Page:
Common tennis injuries - part 1
Updated: Dec 2, 2022
The 3 most common injuries in tennis are shoulder, elbow/wrist and back.
I was able to experience all three, to my great dismay… But it is one of the reasons that pushed me to become a sports coach and to strengthen my body in order to practice the sport that I love.
After implementing the rehabilitation program below, and training around my injuries, I was able to return to tennis after 8 years off and win my first trophy!
Very good atmosphere and sportsmanship - CIL 2022
Part I: Shoulder Injury
The shoulder injury is the most common in the world of tennis.
According to a study published in 2020, the main cause is prolonged exposure.
Indeed, depending on the level of the player and the longer the game continues, the load on the shoulder increases.
Increased fatigue can lead to subacromial impingement.
To put it simply, if you raise your arm above your head and it hurts, you can talk about a subacromial impingement.
You can imagine your shoulder as a tennis ball in a baseball glove.
To keep the ball in the glove, you have small muscles called tendons that help stabilize the ball and spin it around. Now the problem is that when those little muscles aren't trained OR the movement you're doing is incorrect (i.e. forcing a serve in tennis with just the arm instead of using the whole body), this will cause the ball to come out of the glove, which will stretch then pinch the tendons and gradually create inflammation.
Proper technique and muscle building help keep the ball snug in the baseball glove.
The previous illustration helps to understand the effect of subacromial impingement. The tendon is pinched between the acromion and the humeral head.
This remains a simplification, connective tissues other than tendons can be damaged.
Another area to consider is genetics. Depending on your acromion type, you may be more prone to developing a subacromial impingement.
Looking at the image above, you will notice that a flat type 1 acromion allows more freedom of movement in the shoulder compared to the aggressive type 3.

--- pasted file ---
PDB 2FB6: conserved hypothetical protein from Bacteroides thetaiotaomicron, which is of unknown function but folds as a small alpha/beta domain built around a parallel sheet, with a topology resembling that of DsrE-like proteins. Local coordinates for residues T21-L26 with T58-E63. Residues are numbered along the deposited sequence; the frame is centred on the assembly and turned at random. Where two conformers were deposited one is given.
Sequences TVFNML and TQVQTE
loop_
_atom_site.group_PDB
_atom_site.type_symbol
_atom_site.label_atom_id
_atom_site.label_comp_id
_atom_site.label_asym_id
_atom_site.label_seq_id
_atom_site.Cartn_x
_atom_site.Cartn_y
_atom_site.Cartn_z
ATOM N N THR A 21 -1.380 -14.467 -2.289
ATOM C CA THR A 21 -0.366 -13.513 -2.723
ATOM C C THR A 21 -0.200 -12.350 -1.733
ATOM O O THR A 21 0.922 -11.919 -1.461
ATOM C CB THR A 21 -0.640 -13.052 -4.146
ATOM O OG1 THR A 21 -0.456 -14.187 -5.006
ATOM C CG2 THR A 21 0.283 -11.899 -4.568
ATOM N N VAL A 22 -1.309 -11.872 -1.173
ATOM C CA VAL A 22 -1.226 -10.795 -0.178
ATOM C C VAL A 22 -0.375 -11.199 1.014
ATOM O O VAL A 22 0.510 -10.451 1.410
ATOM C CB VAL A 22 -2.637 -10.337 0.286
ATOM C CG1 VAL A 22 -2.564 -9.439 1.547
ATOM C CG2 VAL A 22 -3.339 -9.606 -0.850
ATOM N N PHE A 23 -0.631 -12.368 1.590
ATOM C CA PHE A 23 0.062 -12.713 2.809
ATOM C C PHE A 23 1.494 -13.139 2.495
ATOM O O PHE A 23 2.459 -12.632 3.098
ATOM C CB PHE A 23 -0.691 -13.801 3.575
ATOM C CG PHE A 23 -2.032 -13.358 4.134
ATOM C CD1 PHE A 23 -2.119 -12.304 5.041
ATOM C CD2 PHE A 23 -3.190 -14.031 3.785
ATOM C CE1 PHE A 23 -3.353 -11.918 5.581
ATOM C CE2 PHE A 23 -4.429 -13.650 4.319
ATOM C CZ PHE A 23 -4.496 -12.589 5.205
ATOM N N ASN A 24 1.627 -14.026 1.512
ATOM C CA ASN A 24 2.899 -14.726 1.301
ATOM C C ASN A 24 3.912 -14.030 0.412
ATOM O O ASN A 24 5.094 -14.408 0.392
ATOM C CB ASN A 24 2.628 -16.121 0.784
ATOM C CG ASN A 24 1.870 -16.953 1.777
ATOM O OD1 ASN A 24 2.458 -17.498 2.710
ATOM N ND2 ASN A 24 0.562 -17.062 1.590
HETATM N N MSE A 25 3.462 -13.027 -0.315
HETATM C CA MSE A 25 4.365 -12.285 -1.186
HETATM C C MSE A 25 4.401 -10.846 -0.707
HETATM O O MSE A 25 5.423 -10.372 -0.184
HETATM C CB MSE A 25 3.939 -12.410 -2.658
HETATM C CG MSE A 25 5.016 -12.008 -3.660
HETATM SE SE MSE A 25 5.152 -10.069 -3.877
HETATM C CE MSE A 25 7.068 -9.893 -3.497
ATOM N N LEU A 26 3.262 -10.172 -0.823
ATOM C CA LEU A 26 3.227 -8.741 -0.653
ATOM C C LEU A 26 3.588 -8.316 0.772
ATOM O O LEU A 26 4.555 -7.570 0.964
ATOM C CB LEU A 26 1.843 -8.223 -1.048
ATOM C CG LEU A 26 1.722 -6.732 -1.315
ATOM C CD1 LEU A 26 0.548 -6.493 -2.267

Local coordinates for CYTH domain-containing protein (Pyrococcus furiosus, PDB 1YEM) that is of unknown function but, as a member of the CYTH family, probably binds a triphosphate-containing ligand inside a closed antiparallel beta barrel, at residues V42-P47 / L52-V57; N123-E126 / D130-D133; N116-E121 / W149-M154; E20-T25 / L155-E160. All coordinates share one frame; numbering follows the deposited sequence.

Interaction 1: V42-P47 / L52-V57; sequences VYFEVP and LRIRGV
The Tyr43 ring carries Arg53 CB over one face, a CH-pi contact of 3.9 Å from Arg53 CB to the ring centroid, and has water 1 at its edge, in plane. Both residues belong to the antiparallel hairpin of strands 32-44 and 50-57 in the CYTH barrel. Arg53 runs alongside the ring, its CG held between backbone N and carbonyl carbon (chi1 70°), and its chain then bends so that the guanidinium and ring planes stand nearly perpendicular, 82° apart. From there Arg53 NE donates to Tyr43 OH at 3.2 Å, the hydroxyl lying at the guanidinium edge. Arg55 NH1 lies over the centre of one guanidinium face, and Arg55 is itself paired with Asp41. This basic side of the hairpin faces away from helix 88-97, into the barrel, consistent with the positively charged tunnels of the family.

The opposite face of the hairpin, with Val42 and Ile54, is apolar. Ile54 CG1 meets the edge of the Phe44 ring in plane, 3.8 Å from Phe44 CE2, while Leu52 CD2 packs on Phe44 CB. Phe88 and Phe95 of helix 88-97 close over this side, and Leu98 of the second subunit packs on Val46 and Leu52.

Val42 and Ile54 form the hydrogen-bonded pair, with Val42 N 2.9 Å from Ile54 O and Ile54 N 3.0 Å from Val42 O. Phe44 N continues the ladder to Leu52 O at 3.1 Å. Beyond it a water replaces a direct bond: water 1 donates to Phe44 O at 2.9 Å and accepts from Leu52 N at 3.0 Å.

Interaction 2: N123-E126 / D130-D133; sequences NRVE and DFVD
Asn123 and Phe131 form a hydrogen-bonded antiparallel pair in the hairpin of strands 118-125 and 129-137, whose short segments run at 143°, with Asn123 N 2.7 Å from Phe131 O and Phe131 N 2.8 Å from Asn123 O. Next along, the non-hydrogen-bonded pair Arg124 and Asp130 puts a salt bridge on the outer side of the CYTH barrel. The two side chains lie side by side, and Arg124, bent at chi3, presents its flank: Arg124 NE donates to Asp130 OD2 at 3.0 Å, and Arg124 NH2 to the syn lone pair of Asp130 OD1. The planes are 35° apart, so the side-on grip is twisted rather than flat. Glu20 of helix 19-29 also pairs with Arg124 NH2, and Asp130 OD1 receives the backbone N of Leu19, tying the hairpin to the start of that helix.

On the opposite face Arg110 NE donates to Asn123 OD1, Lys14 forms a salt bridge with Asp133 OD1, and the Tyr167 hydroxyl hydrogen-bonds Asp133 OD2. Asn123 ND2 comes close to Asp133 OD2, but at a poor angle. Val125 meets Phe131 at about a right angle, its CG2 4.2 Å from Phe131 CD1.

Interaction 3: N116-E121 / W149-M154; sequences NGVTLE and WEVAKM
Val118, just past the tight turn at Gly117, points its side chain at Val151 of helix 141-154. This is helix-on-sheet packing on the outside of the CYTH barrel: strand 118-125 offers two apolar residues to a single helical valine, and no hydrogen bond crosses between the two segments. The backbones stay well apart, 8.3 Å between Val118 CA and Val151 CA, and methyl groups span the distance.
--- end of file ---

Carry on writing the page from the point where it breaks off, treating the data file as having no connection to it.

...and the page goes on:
That being said, it is still possible to develop a subacromial impingement even with type 1.
A simple test you can try at home is to lean against a wall and raise your arms above your head, trying to touch the wall with your thumbs without your back coming away from the wall.
Can you do it? Do you feel pain? If so, you might have a type 2 or 3.
The last thing you can do is get an x-ray, asking your doctor to order one for you.
Where Type 1 may have a bit more leeway in terms of shoulder mobility and therefore avoid subacromial impingement, Types 2 and 3 will have to rely on perfect shoulder biomechanics (movements), where the shoulder blades come into play!
This brings me to the next point: "scapular dyskinesia". If the muscles responsible for the movement of the scapula (upward rotation here) are fatigued or simply untrained, there will be a greater chance of developing scapular dyskinesia or shoulder pathology.
In the previous image, there is a difference between the left and right shoulder blades in a neutral position, usually one protrudes more than the other.
For good shoulder mobility, you need about 60° rotation of the shoulder blade and the rest (120°) of the arm.
A good rule to remember: Where the arm goes the scapula goes.
In the case of dyskinesia, the scapula already starts lagging (literally and figuratively), causing the upper arm bone (the humerus) to touch the acromion before it reaches its full range of motion.
When you serve in tennis the ball is above your head, you need to be able to get an arms overhead position without pinching between the acromion and humerus.
The muscles to remember that help with the rotation and translation of the scapula are:
An exercise for the serratus :
Be sure not to overextend the back, the area you should feel working is under the armpit, pushing the elbows towards the wall while rolling the roller upwards.
For the trapezius muscle, it is best to train it in relation to the sport you practice, here tennis.